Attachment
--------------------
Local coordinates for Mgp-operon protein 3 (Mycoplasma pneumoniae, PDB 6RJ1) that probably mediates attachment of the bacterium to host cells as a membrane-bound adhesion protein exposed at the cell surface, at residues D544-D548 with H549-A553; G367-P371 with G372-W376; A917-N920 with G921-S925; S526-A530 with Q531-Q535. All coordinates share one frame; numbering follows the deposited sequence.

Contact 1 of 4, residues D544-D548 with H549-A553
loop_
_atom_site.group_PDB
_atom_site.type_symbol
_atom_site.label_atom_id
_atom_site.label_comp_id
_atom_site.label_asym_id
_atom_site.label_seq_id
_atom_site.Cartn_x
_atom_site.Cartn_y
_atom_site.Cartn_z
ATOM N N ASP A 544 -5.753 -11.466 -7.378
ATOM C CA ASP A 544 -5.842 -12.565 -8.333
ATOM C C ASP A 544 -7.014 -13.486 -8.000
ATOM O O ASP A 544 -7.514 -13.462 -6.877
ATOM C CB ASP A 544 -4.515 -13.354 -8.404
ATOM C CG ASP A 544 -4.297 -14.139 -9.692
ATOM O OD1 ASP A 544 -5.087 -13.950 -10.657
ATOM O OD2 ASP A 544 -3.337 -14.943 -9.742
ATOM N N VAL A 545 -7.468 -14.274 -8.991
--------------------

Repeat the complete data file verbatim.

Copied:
Local coordinates for Mgp-operon protein 3 (Mycoplasma pneumoniae, PDB 6RJ1) that probably mediates attachment of the bacterium to host cells as a membrane-bound adhesion protein exposed at the cell surface, at residues D544-D548 with H549-A553; G367-P371 with G372-W376; A917-N920 with G921-S925; S526-A530 with Q531-Q535. All coordinates share one frame; numbering follows the deposited sequence.

Contact 1 of 4, residues D544-D548 with H549-A553
loop_
_atom_site.group_PDB
_atom_site.type_symbol
_atom_site.label_atom_id
_atom_site.label_comp_id
_atom_site.label_asym_id
_atom_site.label_seq_id
_atom_site.Cartn_x
_atom_site.Cartn_y
_atom_site.Cartn_z
ATOM N N ASP A 544 -5.753 -11.466 -7.378
ATOM C CA ASP A 544 -5.842 -12.565 -8.333
ATOM C C ASP A 544 -7.014 -13.486 -8.000
ATOM O O ASP A 544 -7.514 -13.462 -6.877
ATOM C CB ASP A 544 -4.515 -13.354 -8.404
ATOM C CG ASP A 544 -4.297 -14.139 -9.692
ATOM O OD1 ASP A 544 -5.087 -13.950 -10.657
ATOM O OD2 ASP A 544 -3.337 -14.943 -9.742
ATOM N N VAL A 545 -7.468 -14.274 -8.991